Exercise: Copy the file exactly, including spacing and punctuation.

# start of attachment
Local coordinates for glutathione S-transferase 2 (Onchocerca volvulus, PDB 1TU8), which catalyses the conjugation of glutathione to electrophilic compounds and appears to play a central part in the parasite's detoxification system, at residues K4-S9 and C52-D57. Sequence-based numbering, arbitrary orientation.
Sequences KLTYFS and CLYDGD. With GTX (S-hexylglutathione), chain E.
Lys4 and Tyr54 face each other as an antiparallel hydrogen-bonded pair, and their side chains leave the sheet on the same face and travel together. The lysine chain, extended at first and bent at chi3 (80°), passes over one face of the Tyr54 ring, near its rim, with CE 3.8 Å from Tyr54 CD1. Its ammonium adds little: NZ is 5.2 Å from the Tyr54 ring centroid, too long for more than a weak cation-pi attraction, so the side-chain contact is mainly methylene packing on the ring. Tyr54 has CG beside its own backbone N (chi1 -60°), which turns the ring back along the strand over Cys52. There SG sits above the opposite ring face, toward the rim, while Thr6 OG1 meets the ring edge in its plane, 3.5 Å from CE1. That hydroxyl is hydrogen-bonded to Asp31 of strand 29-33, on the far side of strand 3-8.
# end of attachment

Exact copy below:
Local coordinates for glutathione S-transferase 2 (Onchocerca volvulus, PDB 1TU8), which catalyses the conjugation of glutathione to electrophilic compounds and appears to play a central part in the parasite's detoxification system, at residues K4-S9 and C52-D57. Sequence-based numbering, arbitrary orientation.
Sequences KLTYFS and CLYDGD. With GTX (S-hexylglutathione), chain E.
Lys4 and Tyr54 face each other as an antiparallel hydrogen-bonded pair, and their side chains leave the sheet on the same face and travel together. The lysine chain, extended at first and bent at chi3 (80°), passes over one face of the Tyr54 ring, near its rim, with CE 3.8 Å from Tyr54 CD1. Its ammonium adds little: NZ is 5.2 Å from the Tyr54 ring centroid, too long for more than a weak cation-pi attraction, so the side-chain contact is mainly methylene packing on the ring. Tyr54 has CG beside its own backbone N (chi1 -60°), which turns the ring back along the strand over Cys52. There SG sits above the opposite ring face, toward the rim, while Thr6 OG1 meets the ring edge in its plane, 3.5 Å from CE1. That hydroxyl is hydrogen-bonded to Asp31 of strand 29-33, on the far side of strand 3-8.